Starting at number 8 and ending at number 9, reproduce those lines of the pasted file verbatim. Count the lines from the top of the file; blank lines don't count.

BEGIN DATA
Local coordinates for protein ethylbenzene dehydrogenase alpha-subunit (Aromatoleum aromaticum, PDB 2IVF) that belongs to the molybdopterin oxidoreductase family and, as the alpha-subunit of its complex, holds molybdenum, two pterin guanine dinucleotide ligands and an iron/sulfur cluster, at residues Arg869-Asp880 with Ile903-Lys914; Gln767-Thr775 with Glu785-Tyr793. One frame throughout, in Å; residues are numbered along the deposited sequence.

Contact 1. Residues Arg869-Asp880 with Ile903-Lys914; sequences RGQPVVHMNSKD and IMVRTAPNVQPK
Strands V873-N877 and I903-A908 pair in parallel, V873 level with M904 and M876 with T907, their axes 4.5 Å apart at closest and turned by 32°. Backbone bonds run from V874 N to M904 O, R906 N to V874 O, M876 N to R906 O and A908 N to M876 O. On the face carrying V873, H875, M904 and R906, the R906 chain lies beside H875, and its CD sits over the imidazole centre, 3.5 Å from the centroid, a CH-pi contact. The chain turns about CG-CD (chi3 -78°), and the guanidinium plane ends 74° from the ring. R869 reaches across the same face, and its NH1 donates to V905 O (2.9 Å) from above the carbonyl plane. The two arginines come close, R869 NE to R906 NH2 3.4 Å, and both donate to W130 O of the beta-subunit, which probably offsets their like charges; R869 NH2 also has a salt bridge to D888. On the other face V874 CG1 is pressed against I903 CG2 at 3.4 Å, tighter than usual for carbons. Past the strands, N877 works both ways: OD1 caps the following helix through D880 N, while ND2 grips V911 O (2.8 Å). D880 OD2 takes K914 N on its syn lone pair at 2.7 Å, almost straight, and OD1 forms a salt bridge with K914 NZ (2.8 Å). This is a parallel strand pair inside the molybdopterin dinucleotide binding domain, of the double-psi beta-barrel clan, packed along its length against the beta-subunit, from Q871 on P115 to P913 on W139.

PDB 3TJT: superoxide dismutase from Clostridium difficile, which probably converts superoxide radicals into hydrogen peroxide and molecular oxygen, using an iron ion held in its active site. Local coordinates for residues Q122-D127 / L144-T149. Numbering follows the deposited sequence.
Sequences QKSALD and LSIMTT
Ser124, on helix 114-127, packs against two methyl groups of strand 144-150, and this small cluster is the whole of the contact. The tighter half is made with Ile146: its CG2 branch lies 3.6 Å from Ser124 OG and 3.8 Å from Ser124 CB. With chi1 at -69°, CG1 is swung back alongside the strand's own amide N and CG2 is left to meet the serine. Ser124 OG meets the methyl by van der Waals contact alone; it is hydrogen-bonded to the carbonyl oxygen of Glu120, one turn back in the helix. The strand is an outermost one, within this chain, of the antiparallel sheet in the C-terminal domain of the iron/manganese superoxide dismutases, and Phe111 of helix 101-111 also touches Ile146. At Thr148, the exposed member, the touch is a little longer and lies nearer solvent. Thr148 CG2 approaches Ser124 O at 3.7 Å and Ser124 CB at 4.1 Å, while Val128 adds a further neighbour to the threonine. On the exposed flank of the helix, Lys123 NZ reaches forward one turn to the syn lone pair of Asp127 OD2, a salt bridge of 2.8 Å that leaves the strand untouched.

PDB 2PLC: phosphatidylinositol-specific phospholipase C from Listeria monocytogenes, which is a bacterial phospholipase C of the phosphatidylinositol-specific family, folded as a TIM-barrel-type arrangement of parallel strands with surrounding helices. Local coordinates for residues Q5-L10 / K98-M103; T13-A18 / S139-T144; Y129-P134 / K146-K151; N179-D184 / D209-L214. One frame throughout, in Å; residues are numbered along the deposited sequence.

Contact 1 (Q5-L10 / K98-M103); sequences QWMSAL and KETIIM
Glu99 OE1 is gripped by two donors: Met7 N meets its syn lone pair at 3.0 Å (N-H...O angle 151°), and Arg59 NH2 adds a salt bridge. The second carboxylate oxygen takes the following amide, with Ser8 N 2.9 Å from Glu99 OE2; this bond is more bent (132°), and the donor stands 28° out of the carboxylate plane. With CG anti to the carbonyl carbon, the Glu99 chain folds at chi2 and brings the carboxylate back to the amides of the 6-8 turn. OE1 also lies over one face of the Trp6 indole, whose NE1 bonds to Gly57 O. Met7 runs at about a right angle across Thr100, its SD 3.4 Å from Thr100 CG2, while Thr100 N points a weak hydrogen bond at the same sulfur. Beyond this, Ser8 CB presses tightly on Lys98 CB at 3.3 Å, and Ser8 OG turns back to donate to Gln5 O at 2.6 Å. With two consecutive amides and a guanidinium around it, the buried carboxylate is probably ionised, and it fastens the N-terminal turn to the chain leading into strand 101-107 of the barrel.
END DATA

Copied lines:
Contact 1 (Q5-L10 / K98-M103); sequences QWMSAL and KETIIM
Glu99 OE1 is gripped by two donors: Met7 N meets its syn lone pair at 3.0 Å (N-H...O angle 151°), and Arg59 NH2 adds a salt bridge. The second carboxylate oxygen takes the following amide, with Ser8 N 2.9 Å from Glu99 OE2; this bond is more bent (132°), and the donor stands 28° out of the carboxylate plane. With CG anti to the carbonyl carbon, the Glu99 chain folds at chi2 and brings the carboxylate back to the amides of the 6-8 turn. OE1 also lies over one face of the Trp6 indole, whose NE1 bonds to Gly57 O. Met7 runs at about a right angle across Thr100, its SD 3.4 Å from Thr100 CG2, while Thr100 N points a weak hydrogen bond at the same sulfur. Beyond this, Ser8 CB presses tightly on Lys98 CB at 3.3 Å, and Ser8 OG turns back to donate to Gln5 O at 2.6 Å. With two consecutive amides and a guanidinium around it, the buried carboxylate is probably ionised, and it fastens the N-terminal turn to the chain leading into strand 101-107 of the barrel.